National Stress Awareness Day 2023

Did you know that National Stress Awareness Day 2023 is on 2nd November?

It's a day dedicated to recognising the impact of stress and championing healthier ways to cope and support one another.

At Resilient People, we passionately believe that good mental health should be at the heart of every business. It's not just a feel-good initiative; it's a way of doing business that fosters growth, innovation, and a strong, supportive culture.

We know raising awareness can be time consuming and so, in support of NSAD 2023, we're offering a free poster download for your workplace. You can display or use the poster’s key messages to build awareness around stress and poor mental health.

Download your copy

One small step at a time, let's keep working towards a future where mental well-being is everyone's business!

Would you like to know more about our open and in-house training courses in Mental Health (including Mental Health First Aid) and Trauma (including TRiM)? Contact Us

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National Stress Awareness Day – 2nd November 2022

Stress is a part of everyday life and can often feel unpleasant. Generally, we don’t like ‘unpleasant’ and so we try to make it stop, which can, in turn, lead to more stress and unpleasant feelings. A better approach can be to learn techniques to get through the moments of stress, so-called ‘weathering the storm.’ Here are some strategies that use the senses for grounding effect when the stress feels like it is becoming too much:

Sit back in your chair and notice 5 objects in the room with you – this may be something simple like a pen. Visually study the object, taking in as much detail as possible – size, colour, marks etc. When you have finished studying one object move onto the next.

 

 Switch on to your hearing. Like smells, there are often subtle sounds around us that we do not normally notice. Take a few minutes to really hear these sounds – try not to react to them with thoughts – just notice them and wait for the next one.

 

Take some long, deep breaths through you nose (aim for 6-7 breaths per minute) and notice the air moving through your nostrils. Also, notice any smells. There are   always subtle smells we rarely notice   and becoming aware of them can be a great grounding agent. If you have the time, you might want  to try the same exercise outdoors.

 

Start by noticing your body’s contact with the chair you are sitting on – feeling the pressure on the back of your legs. Then notice the contact between your feet and the floor. How about the clothes you are wearing? Can you feel their contact with your skin?

 

Focus your attention on your mouth, first noticing any tension in your jaw, and then noticing any tastes in your mouth. Simply spend a few minutes noticing the different tastes and sensations as they come and go.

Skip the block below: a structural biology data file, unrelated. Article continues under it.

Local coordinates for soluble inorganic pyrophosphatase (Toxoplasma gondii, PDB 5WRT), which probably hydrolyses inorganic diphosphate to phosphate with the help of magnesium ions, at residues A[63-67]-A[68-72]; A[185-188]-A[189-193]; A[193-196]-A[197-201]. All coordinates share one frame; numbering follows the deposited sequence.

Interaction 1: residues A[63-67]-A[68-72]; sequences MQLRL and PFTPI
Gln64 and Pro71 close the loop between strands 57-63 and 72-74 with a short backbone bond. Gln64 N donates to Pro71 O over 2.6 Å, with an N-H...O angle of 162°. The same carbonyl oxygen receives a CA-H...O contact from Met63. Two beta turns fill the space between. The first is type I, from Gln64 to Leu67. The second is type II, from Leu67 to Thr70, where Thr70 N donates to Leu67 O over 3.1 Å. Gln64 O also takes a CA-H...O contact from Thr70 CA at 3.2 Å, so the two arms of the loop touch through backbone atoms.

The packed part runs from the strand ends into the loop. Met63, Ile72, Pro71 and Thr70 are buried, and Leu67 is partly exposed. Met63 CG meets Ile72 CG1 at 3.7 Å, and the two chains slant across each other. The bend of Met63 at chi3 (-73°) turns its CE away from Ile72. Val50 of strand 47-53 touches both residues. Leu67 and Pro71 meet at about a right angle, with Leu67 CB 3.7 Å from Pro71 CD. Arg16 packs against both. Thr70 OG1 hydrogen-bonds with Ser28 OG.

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Mental Health: Another Burden On The Youth

Guest Blogger Emily Owen, 16, writes about the stress and pressure that teenagers and young people are faced with

Many adults dismiss stress in teenagers as they don’t believe they have anything to stress about just because they don’t pay bills or have a job, but they have more stress now than adults had when they were teenagers with intense school expectations and regular exams, all to prepare for an entire month of back to back exams that are said to ‘dictate the rest of your life’. Though teenagers may experience stress like an adult, they cannot deal with it as they would, which is why it’s important to support any young people with stress and help them deal with it in a way which suits them.

Worryingly, around 82% of students suffer from stress and anxiety with 1 in 10 young people suffering from a mental health disorder. This shows how much pressure is on people in education nowadays, to the point it is causing them to fall ill and to suffer from stress, anxiety and depression.

Symptoms of stress to look out for are high irritability; trouble sleeping; a big weight change due to over or under eating; and being unable to relax. Most young people will find themselves stressed due to pressures from schools, whether it be due to upcoming and ongoing exams; large amounts of work both in school and at home; and fast approaching deadlines for assignments and essays. However, there could be other stresses in their lives such as peer pressure to do things they aren’t comfortable with so that they fit in and avoid bullying from their friends. This, combined with the pressure from school, could have a very negative effect on their mental health.

Stress affects people in two ways: physical and emotional. Teenagers and students suffering from stress from school may experience headaches, muscle pains and tension, chest pains and sleeping problems which in turn lead to fatigue. Due to the physical symptoms, high amounts of stress left untreated can lead to other health issues such as high blood pressure. Emotional symptoms include anxiety, sadness and frustration, which can all fuse together to make people feel worse, and untreated the symptoms can lead to depression.

Luckily, there are ways to manage stress with things such as regular physical activities and being surrounded by people that are found to be trustworthy, such as family and friends. It’s recommended to use ‘active’ ways to relive stress as ‘inactive’ ways, such as watching TV and playing video games, could lead to increased stress in the long term. If the stress is too much and methods like this do not help, it’s encouraged to seek help through mental health treatments such as therapies and by possibly joining support groups.

Emily Owen

Addressing Men’s Mental Health in the Workplace: Building a Supportive Environment

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